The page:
We won’t make a distinction between “Strategy” or “Digital Strategy”. Whether using digital channels or classic media, we are communication professionals. Therefore, it’s normal that the most used term from now on is “Communication Strategy” or simply “Strategy”, for the sake of brevity.
There is plenty of online information about Digital Strategy, which makes it more confusing to know which one we are talking about. The term is used to refer to digital transformation processes, in which working methods and processes are modernised. As a matter of fact, we find more information using the expression “Social Media Strategy”.
In some cases, this digital transformation process is an important component of the Communication Strategy. But, here, we will talk about what has a direct impact on a company’s Communication. That direct impact comes from the stance that a company assumes in these communication channels, the social networks that it decides to use, the way it can create an environment that allows flexibility in managing communication, among other things.
In 2011, I was working at Fullsix, one of the largest Digital Agencies in Portugal, with plenty of opportunities to learn from some of the market’s best professionals.
Within the agency’s own motto, Full Service Interactive Experience, we intended to deliver not only a quality service, but also a set of strategic lines to ensure the coherence of future campaigns.
I’m using the term “strategic lines” on purpose, because it wasn’t a formal strategy, nor something intended to be used by someone outside our social media department, or by the client’s communication department. And, during that stage, the most important thing was not to establish the position of social media as something strategic. It was to prove the return on investment.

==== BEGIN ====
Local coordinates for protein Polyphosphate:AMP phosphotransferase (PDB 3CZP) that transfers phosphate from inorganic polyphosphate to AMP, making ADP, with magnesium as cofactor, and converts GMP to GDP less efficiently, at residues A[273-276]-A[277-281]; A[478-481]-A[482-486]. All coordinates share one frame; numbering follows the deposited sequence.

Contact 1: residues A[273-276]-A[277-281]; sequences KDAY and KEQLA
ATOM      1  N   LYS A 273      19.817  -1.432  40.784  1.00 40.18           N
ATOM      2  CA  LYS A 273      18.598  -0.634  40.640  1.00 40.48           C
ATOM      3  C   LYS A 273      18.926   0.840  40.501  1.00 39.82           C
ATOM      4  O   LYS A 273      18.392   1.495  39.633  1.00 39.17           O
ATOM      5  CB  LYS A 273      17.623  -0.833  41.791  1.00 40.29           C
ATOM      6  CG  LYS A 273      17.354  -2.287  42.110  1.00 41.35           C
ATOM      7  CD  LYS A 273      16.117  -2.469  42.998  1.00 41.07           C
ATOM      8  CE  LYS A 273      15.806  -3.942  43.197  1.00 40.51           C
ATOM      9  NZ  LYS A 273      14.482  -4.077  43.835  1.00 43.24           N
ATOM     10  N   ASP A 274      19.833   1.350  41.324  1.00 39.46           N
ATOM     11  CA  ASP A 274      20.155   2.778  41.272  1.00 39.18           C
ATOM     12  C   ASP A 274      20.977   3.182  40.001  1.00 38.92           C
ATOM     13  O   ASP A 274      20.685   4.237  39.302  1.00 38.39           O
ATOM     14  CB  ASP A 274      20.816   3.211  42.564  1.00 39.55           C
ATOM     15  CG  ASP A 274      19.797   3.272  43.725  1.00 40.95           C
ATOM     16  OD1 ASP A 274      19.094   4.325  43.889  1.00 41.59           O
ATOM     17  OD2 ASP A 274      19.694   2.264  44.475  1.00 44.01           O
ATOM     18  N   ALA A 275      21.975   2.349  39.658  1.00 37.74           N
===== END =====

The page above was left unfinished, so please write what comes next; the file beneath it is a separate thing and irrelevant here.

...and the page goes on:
Clients acknowledged the value of the qualitative information gathered, identified improvements in problem solving, in support of the community (customers). Some of the clients included questions regarding the status of their digital presence in their market studies. And, in that way, companies adopted this paradigm as quickly as possible.
First, it must be emphasized that the concept of strategy has been diluted throughout the entire business and communication vocabulary.
We talk about different types of strategy.
This is why the concept of strategy is confusing. With so many different perspectives and the need to have everyone focused on the same goal, it ’s important to agree on a definition.
In this article, we talk mainly about communication strategy and not just marketing strategy. After all, marketing is focused on the product, and Communication is a field with a broader scope. A communication strategy intends to establish relationships and build a community, balanced with its business strategy. It also includes other components, such as persuasion, sales, partnerships or negotiations. Our field will be the communication established between companies and external audiences.
A client who asks us for a strategy wants, in a first approach, to organize communication efforts and point to a proper objective that is aligned with the business.
With the paradigm shift fueled by Web 2.0, there was an acceleration of something that was already taking place in companies. Before, the management, production and sales departments were responsible for conducting the strategic thinking. This took place because they had a clearer and more quantitative view of the impact of their decisions and could use data to support the creation of a plan.
The decision of whether or not to move into a new geographic market, or open a new product segment could be made based on statistics and forecasts of sales, and profits, after calculating the costs of logistics and production.
In digital channels, marketing and public relations professionals can finally have access to quantitative data in real time. This happened at a time when the questions brought by companies were still quite pragmatic.
Some companies that failed to consider these issues have gone down in history as digital disasters. In Portugal, Ensitel was involved in a crisis. It started on a mobile phone and in a dispute at the arbitration centre, it reached its peak in threats of a court case, censorship accusations and prime time news reports. It ended when the brand gave up taking the case to court, eventually disappearing from the Portuguese market. Today, Ensitel is an abandoned Wikipedia page.
Motrin was another such episode. In less than 48 hours, this brand of painkillers abandoned the entire advertising campaign it had just launched. Motrin had launched a set of ads on YouTube that were poorly received by the customers for whom they were intended. The entire campaign investment fell by the wayside and Motrin had to issue an apology.